The Mysterious Attack on Two Major Gas Pipelines Connecting Europe and Russia

Photo: Danish Defence

If European officials were ever holding out hope that diplomatic relations with Russia would soon get back to normal, and that natural gas could once again flow throughout the continent, that appears to have been blown up — four times, in fact. On Thursday, a fourth natural-gas leak was detected from two gas pipelines running through international waters that connected Germany with Russia, after officials previously thought that there were only three. These pipelines, the Nord Stream 1 and 2, had been turned off or were never fully operational since the start of Russia’s invasion of Ukraine in March, but had held tons of idled pressurized natural gas. That has since been spewing into the Baltic Sea, with one of the largest explosions off the Danish Coast. The sea borders Poland, Germany, and the Scandinavian and Baltic countries, in plumes that are reportedly about a kilometer wide:

This was sabotage, according NATO officials, echoing earlier comments made by German and Polish officials. “We can’t imagine a scenario that isn’t a targeted attack. Everything speaks against a coincidence,” a German official told the newspaper Tagesspiegel. Vladimir Putin called it an act of “international terrorism,” without saying who exactly was behind it. Underground oil pipelines like these — which hug the floor of the sea — don’t typically leak, as each segment of pipe is coated in concrete and weighs about 24 tons. The operator of the pipelines initially said there was “a pressure drop on both strings of the gas pipeline” and that it was investigating; then later added that the leaks lead them to “a strong assumption” that the pipeline was physically damaged, and that a perimeter of five nautical miles has been established around the leaks. As Bloomberg columnist and energy expert Javier Blas points out, natural or more prosaic explanations for the leaks are unlikely.

The evidence so far is pointing toward some kind of deliberate explosion. The Swedish National Seismic Network said that it detected blasts in the Baltic Sea. “There is no doubt that these are blasts or explosions,” Björn Lund, a seismologist with the Network, told SVT, a Swedish news site. On Thursday, German newspaper Der Spiegel reported that German officials believe that an underwater explosion equivalent to 500 kilograms of TNT were used to destroy the pipelines. European officials are still investigating the blast, however, and it could take as long as a week to stop the gas leak.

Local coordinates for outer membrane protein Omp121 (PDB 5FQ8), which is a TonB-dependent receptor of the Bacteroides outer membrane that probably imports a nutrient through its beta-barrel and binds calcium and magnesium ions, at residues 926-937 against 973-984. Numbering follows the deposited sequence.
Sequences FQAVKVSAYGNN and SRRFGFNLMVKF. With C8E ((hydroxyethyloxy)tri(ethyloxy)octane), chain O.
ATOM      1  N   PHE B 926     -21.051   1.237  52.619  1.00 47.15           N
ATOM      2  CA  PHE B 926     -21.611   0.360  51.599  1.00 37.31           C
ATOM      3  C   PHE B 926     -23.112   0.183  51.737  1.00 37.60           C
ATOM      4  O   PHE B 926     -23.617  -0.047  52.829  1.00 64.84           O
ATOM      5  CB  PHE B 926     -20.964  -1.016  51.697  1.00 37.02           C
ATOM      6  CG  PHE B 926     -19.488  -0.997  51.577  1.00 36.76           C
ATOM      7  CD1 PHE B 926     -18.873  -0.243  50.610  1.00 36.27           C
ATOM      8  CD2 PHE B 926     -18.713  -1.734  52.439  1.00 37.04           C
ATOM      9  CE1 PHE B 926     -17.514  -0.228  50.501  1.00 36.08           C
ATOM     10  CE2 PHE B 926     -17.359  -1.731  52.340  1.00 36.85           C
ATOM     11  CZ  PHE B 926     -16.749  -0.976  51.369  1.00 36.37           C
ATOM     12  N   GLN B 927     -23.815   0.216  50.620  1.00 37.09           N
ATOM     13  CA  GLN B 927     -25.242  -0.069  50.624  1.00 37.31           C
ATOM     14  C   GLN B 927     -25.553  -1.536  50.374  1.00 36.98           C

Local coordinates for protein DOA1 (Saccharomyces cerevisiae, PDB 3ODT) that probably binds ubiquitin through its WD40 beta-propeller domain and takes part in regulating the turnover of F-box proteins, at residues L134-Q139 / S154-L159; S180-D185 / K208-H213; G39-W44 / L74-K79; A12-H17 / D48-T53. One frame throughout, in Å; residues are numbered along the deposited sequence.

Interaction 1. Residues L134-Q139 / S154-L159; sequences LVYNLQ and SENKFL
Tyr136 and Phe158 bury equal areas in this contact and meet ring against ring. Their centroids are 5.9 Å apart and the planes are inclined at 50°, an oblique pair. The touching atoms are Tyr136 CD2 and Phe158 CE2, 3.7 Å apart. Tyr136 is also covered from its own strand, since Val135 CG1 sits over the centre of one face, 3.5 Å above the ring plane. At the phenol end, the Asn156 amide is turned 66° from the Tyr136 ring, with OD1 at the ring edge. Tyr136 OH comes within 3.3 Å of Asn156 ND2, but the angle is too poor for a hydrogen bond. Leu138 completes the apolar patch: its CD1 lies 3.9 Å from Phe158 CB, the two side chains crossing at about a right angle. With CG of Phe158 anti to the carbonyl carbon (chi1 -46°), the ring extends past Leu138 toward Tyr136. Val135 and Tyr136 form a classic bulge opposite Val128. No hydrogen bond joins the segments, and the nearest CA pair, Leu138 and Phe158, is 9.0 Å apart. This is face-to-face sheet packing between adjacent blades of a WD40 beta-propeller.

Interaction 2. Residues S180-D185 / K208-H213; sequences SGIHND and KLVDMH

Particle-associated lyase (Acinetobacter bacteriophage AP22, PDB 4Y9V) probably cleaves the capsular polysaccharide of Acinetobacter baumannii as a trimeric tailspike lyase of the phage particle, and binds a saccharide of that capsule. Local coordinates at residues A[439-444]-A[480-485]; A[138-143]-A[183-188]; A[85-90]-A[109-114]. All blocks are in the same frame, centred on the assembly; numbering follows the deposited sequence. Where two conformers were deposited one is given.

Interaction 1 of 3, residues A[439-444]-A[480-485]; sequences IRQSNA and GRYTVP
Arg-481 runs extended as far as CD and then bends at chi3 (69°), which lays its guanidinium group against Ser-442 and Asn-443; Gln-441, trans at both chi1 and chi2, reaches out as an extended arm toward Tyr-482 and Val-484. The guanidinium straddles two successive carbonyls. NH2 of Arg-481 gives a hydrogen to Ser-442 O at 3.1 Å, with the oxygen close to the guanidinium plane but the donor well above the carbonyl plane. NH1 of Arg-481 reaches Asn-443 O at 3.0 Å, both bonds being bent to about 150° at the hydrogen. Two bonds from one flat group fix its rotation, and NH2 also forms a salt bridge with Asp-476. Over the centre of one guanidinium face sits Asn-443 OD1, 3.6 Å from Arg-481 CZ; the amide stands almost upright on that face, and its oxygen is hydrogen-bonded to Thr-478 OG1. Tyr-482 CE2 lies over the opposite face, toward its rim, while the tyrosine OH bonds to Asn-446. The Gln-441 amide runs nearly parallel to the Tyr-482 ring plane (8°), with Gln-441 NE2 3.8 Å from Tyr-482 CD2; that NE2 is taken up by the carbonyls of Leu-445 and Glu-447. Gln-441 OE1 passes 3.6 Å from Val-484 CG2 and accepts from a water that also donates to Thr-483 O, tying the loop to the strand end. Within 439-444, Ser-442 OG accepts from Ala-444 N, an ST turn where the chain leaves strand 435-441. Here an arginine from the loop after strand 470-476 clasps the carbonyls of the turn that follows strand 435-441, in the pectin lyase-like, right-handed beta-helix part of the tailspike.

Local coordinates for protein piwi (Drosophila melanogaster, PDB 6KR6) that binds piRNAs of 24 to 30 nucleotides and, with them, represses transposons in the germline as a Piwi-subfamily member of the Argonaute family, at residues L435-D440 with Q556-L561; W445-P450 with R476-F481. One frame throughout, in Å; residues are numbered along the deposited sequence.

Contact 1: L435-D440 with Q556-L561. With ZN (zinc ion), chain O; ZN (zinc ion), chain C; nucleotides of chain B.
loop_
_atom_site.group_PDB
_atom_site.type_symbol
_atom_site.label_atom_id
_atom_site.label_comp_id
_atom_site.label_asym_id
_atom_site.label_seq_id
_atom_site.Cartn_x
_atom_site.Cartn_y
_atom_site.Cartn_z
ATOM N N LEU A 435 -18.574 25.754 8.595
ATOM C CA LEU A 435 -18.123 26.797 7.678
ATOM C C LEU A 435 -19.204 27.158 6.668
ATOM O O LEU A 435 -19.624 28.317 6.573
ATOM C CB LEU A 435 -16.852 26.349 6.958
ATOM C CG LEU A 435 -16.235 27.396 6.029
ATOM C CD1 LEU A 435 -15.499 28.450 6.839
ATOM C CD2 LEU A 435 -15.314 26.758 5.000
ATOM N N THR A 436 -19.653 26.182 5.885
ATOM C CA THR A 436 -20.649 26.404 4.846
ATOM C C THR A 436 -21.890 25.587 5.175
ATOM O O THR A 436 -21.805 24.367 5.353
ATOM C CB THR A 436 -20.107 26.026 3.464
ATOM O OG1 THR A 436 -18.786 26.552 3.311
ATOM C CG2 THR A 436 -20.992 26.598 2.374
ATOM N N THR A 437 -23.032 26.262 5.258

The environmental impact is complicated. The Baltic Sea has been hostile to marine life since around the 1950s, when it was a dumping ground, and has suffered from a process called eutrophication, which leads to reduced oxygen levels in the water. The estimated amount of gas that was sitting in the pipeline would make it the largest known leak ever — around 1 percent of what Germany produces annually — but still a small amount compared to the overall world emissions, according to Politico.

So why is this happening now? That is still unclear. Late on Tuesday, Der Spiegel reported, and the New York Times confirmed, that the C.I.A. had given some non-specific warnings to a few countries, including Germany, that the pipeline could be a target. The Nord Stream 1 had the capacity to deliver 550 billion cubic meters of gas a year to Europe, but it had essentially been turned off for months as part of Europe’s sanctions against Russia — one of the main reasons for soaring gas prices in Europe. The Nord Stream 2 was never operational, with Germany opting out of activating it to punish Russia.

Despite the accusations from European officials, it’s still unclear who might have blown it up. White House spokeswoman Karine Jean-Pierre said the administration would not speculate as to who was behind it. “Our partners are investigating this, so we stand ready to provide support to their efforts once they have completed their investigation,” she said. The Russians denied responsibility, and have tried to pin this as a false-flag operation by the U.S. or Ukraine. This was happily taken up by Tucker Carlson, who went on his show to suggest that the U.S. was responsible for the explosions as a way to get more people to buy electric vehicles. This was immediately co-opted by Russian propaganda outlets.

But European analysts suggest Russians might have had a reason to do it themselves — even though they are the owners of the pipelines. An adviser to Ukrainian President Volodomir Zelenskyy called it a “terrorist attack” by Russia that was meant to destabilize the European Union. Recently, Polish and Danish heads of state had participated in a ceremonial opening of another gas pipeline, and the nearby explosions may be intended as “a signal that something could happen to the Norwegian gas,” Anders Puck Nielsen, a researcher with the Center for Maritime Operations at the Royal Danish Defence College, told Reuters.

What could happen next is unclear. The pipeline is majority-owned by Russian entities, and its destruction has not caused any energy problems that haven’t already been apparent for months. “Any deliberate attack against Allies’ critical infrastructure would be met with a united and determined response,” according to NATO’s statement — which seemingly is written in a way to rule out any escalation with Russia.

The Mysterious Attack on Two Major Gas Pipelines for Europe